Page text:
Should our governments incentivise EVs like they do for household rooftop solar panels?

By June 11, 2021 Electric Vehicles

The conversation regarding Australia’s slow transition to zero-emissions has continued this week, with a renewed push questioning why similar incentives provided for solar panels couldn’t be offered to electric vehicles.

“If we electrified the majority of our domestic economy, we’d be saving every household $3,000 to $5,000 a year in total – that’s billions of dollars per year for the nation,” Australian engineer and renewable energy expert Saul Griffith told ABC’s 7:30 program earlier this week.

“Rooftop solar in Australia is cheaper than the cheapest grid supply electricity in the world. But crazily we import oil instead of using that cheap resource to power our vehicles.”

The move matches research from AfMA’s EV in Business Fleets report, released in late 2020. Our members found high purchase cost was the greatest barrier to increasing EV numbers, ahead of setting up workplace infrastructure, and the limited models on offer.

“We need a suite of policies, like our rooftop solar, that promote electric vehicle adoption in every possible way, whether that’s tax incentives, whether that’s rebates, whether that’s subsidies, we need to build the market, we need to deploy the networks for charging. And we need to do it as quickly as possible,” Mr Griffith added.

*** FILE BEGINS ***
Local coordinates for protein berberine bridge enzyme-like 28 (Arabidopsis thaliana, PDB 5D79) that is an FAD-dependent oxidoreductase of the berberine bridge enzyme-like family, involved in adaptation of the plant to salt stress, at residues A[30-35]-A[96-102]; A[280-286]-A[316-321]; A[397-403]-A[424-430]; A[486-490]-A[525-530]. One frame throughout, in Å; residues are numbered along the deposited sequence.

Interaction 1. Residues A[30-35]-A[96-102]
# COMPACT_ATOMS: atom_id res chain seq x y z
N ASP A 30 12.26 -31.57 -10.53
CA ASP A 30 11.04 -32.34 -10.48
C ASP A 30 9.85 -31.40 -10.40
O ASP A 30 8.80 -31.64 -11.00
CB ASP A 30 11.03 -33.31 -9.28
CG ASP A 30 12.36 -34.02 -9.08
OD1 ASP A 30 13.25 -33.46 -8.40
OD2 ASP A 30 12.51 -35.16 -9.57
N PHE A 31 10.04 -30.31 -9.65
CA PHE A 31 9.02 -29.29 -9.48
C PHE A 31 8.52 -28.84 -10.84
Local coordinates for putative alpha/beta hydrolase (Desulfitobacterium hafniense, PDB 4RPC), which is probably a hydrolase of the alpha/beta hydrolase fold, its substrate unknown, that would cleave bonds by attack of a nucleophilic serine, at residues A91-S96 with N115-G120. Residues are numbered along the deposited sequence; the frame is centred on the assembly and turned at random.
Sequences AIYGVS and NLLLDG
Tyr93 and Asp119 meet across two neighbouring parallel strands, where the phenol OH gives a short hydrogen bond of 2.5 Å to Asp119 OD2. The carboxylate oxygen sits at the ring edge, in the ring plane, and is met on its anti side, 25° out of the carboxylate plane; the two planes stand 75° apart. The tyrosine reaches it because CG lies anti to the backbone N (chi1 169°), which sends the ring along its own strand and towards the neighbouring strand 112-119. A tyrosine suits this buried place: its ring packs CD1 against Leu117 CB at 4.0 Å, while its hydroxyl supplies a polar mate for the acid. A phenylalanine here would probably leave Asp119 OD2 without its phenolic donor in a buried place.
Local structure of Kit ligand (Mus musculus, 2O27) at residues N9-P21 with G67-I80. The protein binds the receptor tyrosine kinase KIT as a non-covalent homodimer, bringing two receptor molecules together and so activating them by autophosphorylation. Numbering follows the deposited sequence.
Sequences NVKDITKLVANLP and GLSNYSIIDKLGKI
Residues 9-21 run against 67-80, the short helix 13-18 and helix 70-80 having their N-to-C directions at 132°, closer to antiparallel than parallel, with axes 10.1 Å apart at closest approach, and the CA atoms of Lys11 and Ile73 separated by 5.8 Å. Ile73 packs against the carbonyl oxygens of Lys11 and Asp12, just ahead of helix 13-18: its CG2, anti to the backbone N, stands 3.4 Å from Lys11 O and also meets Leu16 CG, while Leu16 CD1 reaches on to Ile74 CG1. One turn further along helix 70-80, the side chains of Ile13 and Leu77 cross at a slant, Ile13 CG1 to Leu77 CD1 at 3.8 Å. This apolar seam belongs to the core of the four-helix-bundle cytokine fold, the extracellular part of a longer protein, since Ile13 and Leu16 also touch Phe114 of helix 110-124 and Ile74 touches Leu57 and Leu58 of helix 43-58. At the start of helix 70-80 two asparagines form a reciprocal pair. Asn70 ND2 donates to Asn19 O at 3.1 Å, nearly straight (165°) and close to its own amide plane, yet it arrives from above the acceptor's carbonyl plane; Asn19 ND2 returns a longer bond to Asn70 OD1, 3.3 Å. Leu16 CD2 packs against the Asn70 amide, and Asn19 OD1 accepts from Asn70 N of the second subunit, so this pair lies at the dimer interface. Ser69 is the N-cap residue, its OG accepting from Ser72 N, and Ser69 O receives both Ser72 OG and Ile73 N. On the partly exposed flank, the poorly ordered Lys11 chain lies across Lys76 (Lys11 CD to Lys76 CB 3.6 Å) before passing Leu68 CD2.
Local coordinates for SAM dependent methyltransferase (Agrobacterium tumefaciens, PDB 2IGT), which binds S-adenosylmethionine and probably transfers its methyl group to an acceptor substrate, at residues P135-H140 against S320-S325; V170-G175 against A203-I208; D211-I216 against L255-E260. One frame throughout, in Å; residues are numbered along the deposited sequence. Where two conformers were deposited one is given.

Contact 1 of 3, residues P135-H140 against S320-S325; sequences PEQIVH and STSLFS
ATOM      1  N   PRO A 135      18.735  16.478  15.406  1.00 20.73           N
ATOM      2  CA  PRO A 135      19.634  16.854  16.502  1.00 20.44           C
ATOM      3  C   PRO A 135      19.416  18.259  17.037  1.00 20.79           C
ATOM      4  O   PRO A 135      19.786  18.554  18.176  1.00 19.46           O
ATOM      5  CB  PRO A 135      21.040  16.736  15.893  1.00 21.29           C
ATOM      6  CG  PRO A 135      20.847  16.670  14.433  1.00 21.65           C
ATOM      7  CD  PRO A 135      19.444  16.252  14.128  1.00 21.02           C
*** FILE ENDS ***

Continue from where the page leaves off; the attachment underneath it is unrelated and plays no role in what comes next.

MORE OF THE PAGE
“The correct Australian EV policy is when we’re making this the politics of Parramatta and Geelong. How do we help every Australian household succeed in saving money, helping their children have healthier air driving EVs?”

Meanwhile NSW Roads Minister Andrew Constance has thrown his support behind a drive towards EVs in a piece to The Guardian earlier this week – citing the need for further incentives not taxes paving the way forward to increase uptake.

“I want to see access to transit lanes and similar types of incentives here in NSW to encourage the use of electric vehicles,” he said.

“It is also imperative we deal with the price point associated with the purchase of an electric vehicle in both the new and the secondhand car market.”

AfMA’s EV in Business Fleets Report is available to download here